posted on Sep, 26 2012 @ 05:50 PM
Does this make logically consistent sense? When leopards and lions hunt down and eat the larger species of antelope, for example, they tend to go
for the young or old, as they are generally easier to bring down. Evidence at the Tanzania site however shows that early humans were eating such
animals that were in their prime. On the other hand, when the big cats go after the smaller species of antelope, they tend to capture those in their
prime, while early man seemed to prefer the young and the old. Either one of those statements by itself would be fine. But together they don't quite
add up, do they? Why would that be the case? The article offers no explanation.
Sorry, I don't really see what you are suggesting? Seems to make sense to me.
When big cats hunt LARGER types of antelope they tend to go after the young and old.
When early man hunted LARGER types of antelope they tended to go after those in their prime.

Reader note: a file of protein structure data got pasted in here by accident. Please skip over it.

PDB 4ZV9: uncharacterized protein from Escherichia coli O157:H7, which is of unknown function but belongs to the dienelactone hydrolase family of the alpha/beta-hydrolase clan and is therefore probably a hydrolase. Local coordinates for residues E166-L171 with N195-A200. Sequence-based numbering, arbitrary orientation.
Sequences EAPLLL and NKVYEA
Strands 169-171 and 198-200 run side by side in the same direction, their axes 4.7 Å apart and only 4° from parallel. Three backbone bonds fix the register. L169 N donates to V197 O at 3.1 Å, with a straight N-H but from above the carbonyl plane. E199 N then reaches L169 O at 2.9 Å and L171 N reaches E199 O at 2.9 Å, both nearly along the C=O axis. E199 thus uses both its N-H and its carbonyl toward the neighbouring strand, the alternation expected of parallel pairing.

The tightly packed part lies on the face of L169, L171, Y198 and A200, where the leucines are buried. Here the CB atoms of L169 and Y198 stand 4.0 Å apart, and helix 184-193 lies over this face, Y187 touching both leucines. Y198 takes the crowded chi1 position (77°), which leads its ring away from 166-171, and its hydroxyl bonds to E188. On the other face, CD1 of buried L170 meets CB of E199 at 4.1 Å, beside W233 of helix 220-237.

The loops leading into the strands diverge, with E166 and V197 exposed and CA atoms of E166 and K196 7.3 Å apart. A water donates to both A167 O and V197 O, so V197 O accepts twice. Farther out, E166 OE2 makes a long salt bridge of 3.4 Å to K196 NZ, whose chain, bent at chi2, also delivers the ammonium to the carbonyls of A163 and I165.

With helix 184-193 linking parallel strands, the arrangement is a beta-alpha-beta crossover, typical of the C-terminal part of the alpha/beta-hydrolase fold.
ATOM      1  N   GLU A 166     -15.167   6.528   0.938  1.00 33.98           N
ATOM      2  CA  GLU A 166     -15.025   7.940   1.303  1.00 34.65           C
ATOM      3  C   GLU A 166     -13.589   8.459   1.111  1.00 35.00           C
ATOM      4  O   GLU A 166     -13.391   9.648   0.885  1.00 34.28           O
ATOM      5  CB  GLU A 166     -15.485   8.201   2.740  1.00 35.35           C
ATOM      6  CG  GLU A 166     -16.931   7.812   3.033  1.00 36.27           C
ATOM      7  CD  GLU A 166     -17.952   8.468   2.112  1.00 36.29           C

When big cats hunt SMALLER types of antelope they tend to go after those in their prime.
When early man hunted SMALLER types of antelope they went after the young and the old.
Makes sense to me. Just says early man seems to have opposite prey choices when hunting different sized species of antelope when compared to big cats.
And as far as why early man hunted opposite to big cats? Well that could be as simple as group hunting. In other words if they are going for small
game, it may be just one or two hunters, so they would take what is easiest; the young and the old. On the other hand if going for bigger game they
would probably form a hunting party and would take prime animals because you get more meat for the group and with a group they were able take them
down, even though they were in their prime.
Just my opinion though.
edit on 26-9-2012 by prisoneronashipoffools because: (no reason given)
edit on 26-9-2012 by prisoneronashipoffools because:
(no reason given)
edit on 26-9-2012 by prisoneronashipoffools because: typo